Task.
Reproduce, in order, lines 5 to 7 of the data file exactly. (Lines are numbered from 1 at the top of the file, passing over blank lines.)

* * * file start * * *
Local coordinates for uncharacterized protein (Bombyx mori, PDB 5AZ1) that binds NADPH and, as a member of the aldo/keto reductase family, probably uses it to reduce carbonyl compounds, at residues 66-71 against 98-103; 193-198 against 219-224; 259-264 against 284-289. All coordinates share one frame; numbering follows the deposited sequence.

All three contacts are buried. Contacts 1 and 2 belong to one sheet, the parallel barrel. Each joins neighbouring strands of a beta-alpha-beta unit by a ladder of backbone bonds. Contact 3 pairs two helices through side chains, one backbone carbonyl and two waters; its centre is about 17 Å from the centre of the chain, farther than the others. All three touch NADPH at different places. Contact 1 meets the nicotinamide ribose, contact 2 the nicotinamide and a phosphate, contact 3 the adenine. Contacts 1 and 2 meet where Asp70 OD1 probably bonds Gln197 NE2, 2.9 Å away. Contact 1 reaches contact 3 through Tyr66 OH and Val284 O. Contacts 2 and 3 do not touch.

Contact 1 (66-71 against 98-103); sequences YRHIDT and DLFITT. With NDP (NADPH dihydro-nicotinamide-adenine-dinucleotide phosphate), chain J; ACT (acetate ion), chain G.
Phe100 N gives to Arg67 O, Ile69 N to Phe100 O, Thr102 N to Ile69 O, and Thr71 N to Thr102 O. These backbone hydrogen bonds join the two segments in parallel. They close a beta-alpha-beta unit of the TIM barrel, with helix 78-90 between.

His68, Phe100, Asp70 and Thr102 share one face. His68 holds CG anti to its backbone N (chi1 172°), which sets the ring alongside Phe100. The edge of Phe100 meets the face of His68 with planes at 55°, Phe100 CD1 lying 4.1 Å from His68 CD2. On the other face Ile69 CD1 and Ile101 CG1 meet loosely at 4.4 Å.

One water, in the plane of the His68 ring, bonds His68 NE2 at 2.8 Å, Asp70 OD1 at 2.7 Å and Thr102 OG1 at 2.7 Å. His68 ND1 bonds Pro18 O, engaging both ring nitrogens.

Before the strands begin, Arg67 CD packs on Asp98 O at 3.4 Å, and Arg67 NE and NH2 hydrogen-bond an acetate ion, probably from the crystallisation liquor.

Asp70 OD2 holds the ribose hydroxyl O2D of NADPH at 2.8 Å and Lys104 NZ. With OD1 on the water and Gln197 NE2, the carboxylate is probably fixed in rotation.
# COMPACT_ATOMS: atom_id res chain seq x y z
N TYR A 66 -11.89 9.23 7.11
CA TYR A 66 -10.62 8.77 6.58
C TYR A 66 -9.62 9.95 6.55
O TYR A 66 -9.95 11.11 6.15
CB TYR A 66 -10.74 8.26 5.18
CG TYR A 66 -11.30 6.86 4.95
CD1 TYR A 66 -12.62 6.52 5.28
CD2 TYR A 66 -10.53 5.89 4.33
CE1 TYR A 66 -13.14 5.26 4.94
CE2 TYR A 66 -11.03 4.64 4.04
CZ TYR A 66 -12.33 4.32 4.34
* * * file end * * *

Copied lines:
His68, Phe100, Asp70 and Thr102 share one face. His68 holds CG anti to its backbone N (chi1 172°), which sets the ring alongside Phe100. The edge of Phe100 meets the face of His68 with planes at 55°, Phe100 CD1 lying 4.1 Å from His68 CD2. On the other face Ile69 CD1 and Ile101 CG1 meet loosely at 4.4 Å.

One water, in the plane of the His68 ring, bonds His68 NE2 at 2.8 Å, Asp70 OD1 at 2.7 Å and Thr102 OG1 at 2.7 Å. His68 ND1 bonds Pro18 O, engaging both ring nitrogens.

Before the strands begin, Arg67 CD packs on Asp98 O at 3.4 Å, and Arg67 NE and NH2 hydrogen-bond an acetate ion, probably from the crystallisation liquor.